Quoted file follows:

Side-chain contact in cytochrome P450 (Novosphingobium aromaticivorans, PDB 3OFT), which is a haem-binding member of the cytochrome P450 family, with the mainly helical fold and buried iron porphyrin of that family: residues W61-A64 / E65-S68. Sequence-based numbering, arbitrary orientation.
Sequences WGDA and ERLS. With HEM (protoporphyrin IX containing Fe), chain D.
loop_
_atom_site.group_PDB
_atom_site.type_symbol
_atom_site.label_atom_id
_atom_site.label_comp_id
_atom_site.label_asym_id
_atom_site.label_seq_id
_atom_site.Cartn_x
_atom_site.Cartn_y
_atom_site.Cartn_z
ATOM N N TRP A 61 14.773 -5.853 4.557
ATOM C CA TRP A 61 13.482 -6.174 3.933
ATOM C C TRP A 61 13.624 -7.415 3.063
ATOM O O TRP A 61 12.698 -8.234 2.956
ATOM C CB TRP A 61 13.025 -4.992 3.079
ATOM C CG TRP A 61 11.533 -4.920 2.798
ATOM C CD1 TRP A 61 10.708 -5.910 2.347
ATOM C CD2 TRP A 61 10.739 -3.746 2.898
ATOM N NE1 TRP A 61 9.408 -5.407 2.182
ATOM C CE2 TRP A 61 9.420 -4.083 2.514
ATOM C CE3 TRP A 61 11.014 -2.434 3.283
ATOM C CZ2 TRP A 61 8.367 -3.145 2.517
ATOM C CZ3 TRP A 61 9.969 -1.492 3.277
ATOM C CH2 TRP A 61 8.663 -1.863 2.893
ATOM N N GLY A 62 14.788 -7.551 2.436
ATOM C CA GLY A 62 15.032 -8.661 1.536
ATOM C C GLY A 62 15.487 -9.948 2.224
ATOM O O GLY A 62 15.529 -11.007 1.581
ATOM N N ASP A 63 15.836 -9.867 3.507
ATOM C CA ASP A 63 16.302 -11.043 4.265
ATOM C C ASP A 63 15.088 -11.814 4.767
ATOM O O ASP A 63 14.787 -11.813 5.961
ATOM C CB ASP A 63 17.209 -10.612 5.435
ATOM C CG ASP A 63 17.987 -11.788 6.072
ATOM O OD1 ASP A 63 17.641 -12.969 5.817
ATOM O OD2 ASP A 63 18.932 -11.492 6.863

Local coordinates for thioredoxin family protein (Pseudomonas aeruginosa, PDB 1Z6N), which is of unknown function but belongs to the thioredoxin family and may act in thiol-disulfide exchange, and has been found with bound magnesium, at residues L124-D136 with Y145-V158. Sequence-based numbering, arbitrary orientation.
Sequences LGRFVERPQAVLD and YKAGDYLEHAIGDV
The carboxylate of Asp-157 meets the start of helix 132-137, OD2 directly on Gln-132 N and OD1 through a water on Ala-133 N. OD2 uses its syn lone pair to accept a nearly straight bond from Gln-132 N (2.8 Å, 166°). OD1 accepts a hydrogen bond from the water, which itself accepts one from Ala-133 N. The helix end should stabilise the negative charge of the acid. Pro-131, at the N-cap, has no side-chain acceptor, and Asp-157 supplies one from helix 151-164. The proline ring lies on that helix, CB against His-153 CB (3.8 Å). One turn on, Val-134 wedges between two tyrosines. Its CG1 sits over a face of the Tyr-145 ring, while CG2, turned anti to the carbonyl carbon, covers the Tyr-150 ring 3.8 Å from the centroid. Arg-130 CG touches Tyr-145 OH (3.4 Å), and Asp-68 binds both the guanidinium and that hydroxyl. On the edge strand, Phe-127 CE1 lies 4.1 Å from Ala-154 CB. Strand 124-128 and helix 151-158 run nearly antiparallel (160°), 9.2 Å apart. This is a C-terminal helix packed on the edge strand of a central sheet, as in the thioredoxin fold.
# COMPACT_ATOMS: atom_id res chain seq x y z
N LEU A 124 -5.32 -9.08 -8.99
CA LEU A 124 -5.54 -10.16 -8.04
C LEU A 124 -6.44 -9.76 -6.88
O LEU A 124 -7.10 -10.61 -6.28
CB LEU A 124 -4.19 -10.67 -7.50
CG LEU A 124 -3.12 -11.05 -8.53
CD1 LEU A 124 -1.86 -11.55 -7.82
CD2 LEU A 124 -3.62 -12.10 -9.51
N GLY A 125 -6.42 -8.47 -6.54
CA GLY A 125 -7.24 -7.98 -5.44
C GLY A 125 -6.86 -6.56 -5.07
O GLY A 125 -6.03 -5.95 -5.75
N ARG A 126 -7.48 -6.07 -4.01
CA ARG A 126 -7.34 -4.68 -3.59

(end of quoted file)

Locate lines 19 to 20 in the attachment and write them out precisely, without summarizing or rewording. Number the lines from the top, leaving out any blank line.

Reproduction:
ATOM C CD1 TRP A 61 10.708 -5.910 2.347
ATOM C CD2 TRP A 61 10.739 -3.746 2.898